WordPress Development Stack Exchange is a question and answer site for WordPress developers and administrators. It's 100% free, no registration required.

Sign up
Here's how it works:
  1. Anybody can ask a question
  2. Anybody can answer
  3. The best answers are voted up and rise to the top

I notice that many WordPress tips websites recommend using caching plugins. I tried it on one site that gets a relatively small amount of traffic, and hardly notice a difference in load time. Is it smart to set up as a general rule, or does it it really depend on the site traffic? Same question for Content delivery Network.

share|improve this question
up vote 6 down vote accepted

Static page cache is trade-off of resources for speed.

The larger and more complex site is, the more resources it takes to cache it. Since there is no such thing as unwanted speed, static cache of small sized site is one of the best performance improvements possible. Especially on shared hosting where other tweaking options are very limited.

CDN for serving media images is a little more complex:

  1. It makes static resources load faster, by bringing them closer to the visitors.

  2. It relieves main server from serving static resources, freeing it up for pages and specialized tweaking.

However on shared hosting you don't care much about offloading tasks. You are already sharing resources with multiple sites and less serving media won't make a difference for server overall. Neither you can tweak server stack.

Small sites also unlikely to serve enough content to make CDN more cost-efficient than serving from hosting.

Overall my perspective is that for small site:

  • static page cache is no-brainer;
  • CDN for static is resources is extra luxury.
share|improve this answer

Another solution, both an alternative and one that complements server-based caching, is CloudFlare. It provides the speed improvements/uptime of a CDN, with powerful, hands-free security. And it's free.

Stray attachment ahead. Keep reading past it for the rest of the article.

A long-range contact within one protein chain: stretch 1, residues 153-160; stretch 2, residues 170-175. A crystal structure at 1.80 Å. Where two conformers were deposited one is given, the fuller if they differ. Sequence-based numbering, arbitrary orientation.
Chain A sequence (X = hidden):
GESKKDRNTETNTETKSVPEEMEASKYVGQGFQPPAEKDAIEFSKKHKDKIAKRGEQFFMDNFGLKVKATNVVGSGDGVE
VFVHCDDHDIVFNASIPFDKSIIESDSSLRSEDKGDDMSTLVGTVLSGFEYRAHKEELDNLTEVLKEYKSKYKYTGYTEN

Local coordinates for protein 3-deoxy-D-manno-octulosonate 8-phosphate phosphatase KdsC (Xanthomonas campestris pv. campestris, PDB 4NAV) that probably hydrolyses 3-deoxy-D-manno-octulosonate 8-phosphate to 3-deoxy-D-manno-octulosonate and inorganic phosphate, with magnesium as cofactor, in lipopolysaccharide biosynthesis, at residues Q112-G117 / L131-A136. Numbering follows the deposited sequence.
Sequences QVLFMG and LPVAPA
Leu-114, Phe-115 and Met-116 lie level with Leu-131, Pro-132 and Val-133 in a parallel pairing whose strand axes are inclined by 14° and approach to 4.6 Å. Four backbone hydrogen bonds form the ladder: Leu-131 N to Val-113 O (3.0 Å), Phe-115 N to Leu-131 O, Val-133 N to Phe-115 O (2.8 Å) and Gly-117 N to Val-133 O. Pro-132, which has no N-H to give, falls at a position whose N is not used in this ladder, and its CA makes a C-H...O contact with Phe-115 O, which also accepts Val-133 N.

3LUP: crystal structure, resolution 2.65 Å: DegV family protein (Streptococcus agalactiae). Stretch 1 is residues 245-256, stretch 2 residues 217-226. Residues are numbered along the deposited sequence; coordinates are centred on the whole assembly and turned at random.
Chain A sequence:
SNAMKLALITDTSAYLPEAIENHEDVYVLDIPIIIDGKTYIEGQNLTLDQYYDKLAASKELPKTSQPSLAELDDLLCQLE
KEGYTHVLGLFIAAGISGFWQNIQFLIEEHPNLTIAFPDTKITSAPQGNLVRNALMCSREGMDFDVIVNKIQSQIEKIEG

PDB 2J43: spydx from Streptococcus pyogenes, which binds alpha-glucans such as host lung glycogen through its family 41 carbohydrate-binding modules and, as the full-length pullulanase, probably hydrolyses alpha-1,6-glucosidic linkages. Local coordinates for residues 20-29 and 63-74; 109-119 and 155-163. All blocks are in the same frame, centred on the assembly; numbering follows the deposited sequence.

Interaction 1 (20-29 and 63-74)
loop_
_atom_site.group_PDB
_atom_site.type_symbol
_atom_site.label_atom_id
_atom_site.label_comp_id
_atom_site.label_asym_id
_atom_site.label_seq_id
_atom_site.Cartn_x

(And for users of W3 Total Cache: the two work hand-in-hand.)

share|improve this answer

CDN's usually cost money, but cache plugins are free. WP Super Cache is about the easiest to use, and with 2.4 million downloads, it's the most popular. Read the extensive FAQ for details. http://wordpress.org/extend/plugins/wp-super-cache/

Also see http://codex.wordpress.org/WordPress_Optimization

share|improve this answer
Fast-forward 4 years and CDNs like Cloudflare now have free plans. – CAD bloke Aug 12 '15 at 2:16

No you don't need such a plugin in the case you are not having a high traffic website. but if you'r traffic reaches 2000 IP a day, then a CDN is recommended. I have tried both cloudflare and incapsula. The first one has many free services but you should know how to use it or you may lose PR!

share|improve this answer

I say set it up. You never know if the site gets blasted with traffic and it should help with load time despite traffic.

share|improve this answer
PS - Definitely the best plugin: wordpress.org/extend/plugins/hyper-cache – AndrettiMilas Aug 22 '11 at 19:13

I like FlexiCache and W3C Total Cache, fine pluginsand work also with APC and Memcache.

share|improve this answer

Your Answer


By posting your answer, you agree to the privacy policy and terms of service.

Not the answer you're looking for? Browse other questions tagged or ask your own question.